ESA changes would limit federal jeopardy consultation with wildlife agencies

Proposed changes to rules implementing the Endangered Species Act would let federal agencies such as the Federal Energy Regulatory Commission determine whether federal actions are likely to jeopardize protected species, in some cases without the need to consult federal resource agencies.

Current regulations implementing ESA Section 7 require federal agencies to consult with the Department of Interior’s Fish and Wildlife Service or the Department of Commerce’s NOAA Fisheries whenever a proposed federal action could affect a species or its critical habitat. Interagency consultation is intended to ensure federal actions are not likely to jeopardize protected species or adversely affect their habitat.

The ESA requires that a federal agency that carries out, permits, licenses, funds, or otherwise authorizes activities must consult with the Fish and Wildlife Service or NOAA Fisheries to ensure its actions are not likely to jeopardize continued existence of listed species. Actions covered by Section 7 could include FERC licensing and regulation of hydroelectric projects. Other actions could include projects involving the Bureau of Reclamation or the Corps of Engineers.

The regulatory changes, proposed by the resource agencies, Interior and Commerce, would let federal agencies determine on their own if their actions are expected to “take” listed species or are likely to adversely affect listed species or their habitat. Interior and Commerce said they believe federal agencies, having decades of experience with Section 7, are qualified to make determinations in limited circumstances.

As proposed, Section 7 consultation or concurrence would not be required when an agency determines that taking a protected species is not anticipated, and the potential effects are insignificant, are incapable of being meaningfully evaluated, are wholly beneficial, or pose only a remote risk of causing jeopardy or adverse modification or destruction of critical habitat.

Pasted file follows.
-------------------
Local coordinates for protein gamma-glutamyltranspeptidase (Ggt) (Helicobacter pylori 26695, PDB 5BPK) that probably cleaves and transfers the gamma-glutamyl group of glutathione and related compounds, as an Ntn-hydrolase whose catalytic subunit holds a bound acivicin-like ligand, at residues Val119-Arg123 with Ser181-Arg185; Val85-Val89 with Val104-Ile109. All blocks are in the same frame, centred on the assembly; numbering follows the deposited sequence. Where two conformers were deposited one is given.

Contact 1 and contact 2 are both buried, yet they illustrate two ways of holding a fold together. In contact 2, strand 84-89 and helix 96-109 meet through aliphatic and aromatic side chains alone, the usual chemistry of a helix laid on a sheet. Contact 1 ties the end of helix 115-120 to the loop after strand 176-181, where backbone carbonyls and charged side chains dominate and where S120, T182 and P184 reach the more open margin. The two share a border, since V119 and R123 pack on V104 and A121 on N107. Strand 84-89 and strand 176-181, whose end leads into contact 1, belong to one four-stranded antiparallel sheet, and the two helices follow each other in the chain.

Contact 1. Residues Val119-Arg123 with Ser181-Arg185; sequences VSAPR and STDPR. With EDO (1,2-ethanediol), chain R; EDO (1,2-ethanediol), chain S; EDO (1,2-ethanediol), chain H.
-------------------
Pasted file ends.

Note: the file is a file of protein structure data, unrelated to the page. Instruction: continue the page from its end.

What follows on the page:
Interior Secretary Dirk Kempthorne emphasized federal agencies still would be required to engage in consultations with the Fish and Wildlife Service or NOAA Fisheries if a proposed action is expected to cause death or injury to threatened or endangered species.

By reducing the number of unnecessary consultations under the ESA, the proposal is expected to cut back on paperwork and free wildlife biologists to do work that helps conserve and recover species, Kempthorne said.

In a letter to the New York Times, Kempthorne said the proposal clarifies that consultation is not required in cases where a federal action does not jeopardize a species. For example, he said, consultation would not be required in cases where it is obvious the species is not jeopardized, such as when an agency decides to build a fish ladder to allow endangered fish to pass a dam to spawn upstream.

Interior said the new language clarifies process, replaces ambiguous definitions, explains when formal consultation is applicable, and improves the informal consultation process. For example, the proposal reiterates Section 7 only applies to �discretionary� federal actions, citing the U.S. Supreme Court’s opinion in the case National Association of Home Builders v. Defenders of Wildlife. (HNN 6/29/07)

The proposed rule also would expressly exclude from Section 7 consultation the consideration of potential effects of greenhouse gas emissions on global warming and listed species.

Interior and Commerce published the proposal in the Federal Register on Aug. 15, calling for comments by Sept. 15. The proposal may be obtained from Interior’s Internet site, The link to the proposal is

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